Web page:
Bruce Buschel is a writer, producer, director, and restaurateur who lives in Bridgehampton.

Almost 30 years have passed since I discovered what I romantically thought of as my “little path to the sea.” I can still remember clearly and easily the landscape that surrounded it.

The last time I ever saw Uncle Abbie he was running through the pristine potato fields beyond our house in Sagaponack cradling america in his arms.

It happens every year. The holidays roll in and they all start crying in their cups about the one that got away or the years that got away or the bygones that won’t stay gone.

I met Doc when we first worked at a resort hotel one long-ago summer. We called him Doc because he was intent on going to medical school. But Doc was no rich kid. He was an orphan, raised by poor immigrant grandparents. Doc was earning enough money to pay his med school tuition by sleeping with hotel guests, widows and wealthy divorcees. Just...

This is the way of the wonder ones into the world,   like the rounds of round stones mouthed by the sea,   molded by passage, curled in the blue-white foam at the edge of their coming through.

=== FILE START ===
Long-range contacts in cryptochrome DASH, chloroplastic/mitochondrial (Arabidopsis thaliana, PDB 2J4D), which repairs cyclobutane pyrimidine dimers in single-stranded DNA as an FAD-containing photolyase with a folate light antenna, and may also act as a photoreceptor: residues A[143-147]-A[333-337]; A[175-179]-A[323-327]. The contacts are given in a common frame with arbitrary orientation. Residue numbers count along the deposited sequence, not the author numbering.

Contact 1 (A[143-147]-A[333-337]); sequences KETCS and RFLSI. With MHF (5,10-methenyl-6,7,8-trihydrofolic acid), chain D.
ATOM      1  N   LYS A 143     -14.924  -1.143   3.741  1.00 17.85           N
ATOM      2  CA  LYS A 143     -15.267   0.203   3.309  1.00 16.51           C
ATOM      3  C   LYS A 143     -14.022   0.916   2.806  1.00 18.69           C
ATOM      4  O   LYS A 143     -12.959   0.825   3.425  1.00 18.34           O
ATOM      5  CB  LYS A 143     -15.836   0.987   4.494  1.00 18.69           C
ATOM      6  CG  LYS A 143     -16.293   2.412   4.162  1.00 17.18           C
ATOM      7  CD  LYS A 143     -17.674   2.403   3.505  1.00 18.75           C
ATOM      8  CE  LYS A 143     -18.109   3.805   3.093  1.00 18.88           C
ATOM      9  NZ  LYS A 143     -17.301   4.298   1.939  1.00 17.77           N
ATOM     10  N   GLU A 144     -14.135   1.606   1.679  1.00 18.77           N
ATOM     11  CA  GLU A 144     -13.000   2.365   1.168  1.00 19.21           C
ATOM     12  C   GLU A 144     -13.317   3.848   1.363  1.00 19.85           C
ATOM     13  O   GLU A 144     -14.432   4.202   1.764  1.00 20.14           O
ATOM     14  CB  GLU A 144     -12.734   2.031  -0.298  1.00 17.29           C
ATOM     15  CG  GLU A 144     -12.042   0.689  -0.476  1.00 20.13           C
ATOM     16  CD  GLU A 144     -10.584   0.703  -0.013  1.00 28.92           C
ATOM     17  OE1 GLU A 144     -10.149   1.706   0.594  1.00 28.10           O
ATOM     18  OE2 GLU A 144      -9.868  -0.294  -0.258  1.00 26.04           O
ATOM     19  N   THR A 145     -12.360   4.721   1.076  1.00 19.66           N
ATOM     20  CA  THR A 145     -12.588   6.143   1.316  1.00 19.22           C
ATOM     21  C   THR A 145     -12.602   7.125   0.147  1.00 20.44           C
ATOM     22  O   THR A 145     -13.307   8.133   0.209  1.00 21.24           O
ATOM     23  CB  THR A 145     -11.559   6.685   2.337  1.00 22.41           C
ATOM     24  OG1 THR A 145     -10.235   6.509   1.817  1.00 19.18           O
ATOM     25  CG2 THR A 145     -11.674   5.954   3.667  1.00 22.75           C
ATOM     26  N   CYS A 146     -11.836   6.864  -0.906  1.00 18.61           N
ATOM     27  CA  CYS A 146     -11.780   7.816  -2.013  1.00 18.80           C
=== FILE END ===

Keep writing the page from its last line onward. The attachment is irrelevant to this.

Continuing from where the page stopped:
My father was a great storyteller, and when my two brothers and I were growing up, he would spin out one tale after another. As a little kid, my favorite was “Skinny Melinny, the Fish Who Lived Under the Sea.”

In Vietnam, there is a green bamboo viper. Marines call it “One-Step.” It bites. You take one step. You’re dead.

Every summer from the time I was 6, I was able to escape the horror of life with my mother and stepfather in Tennessee and visit my dad and Gail, his new girlfriend. He had an apartment in Gramercy Park in the city — New York — and a house in Montauk, at the very tip of Long Island. There was a great lighthouse there, built in the late 1700s.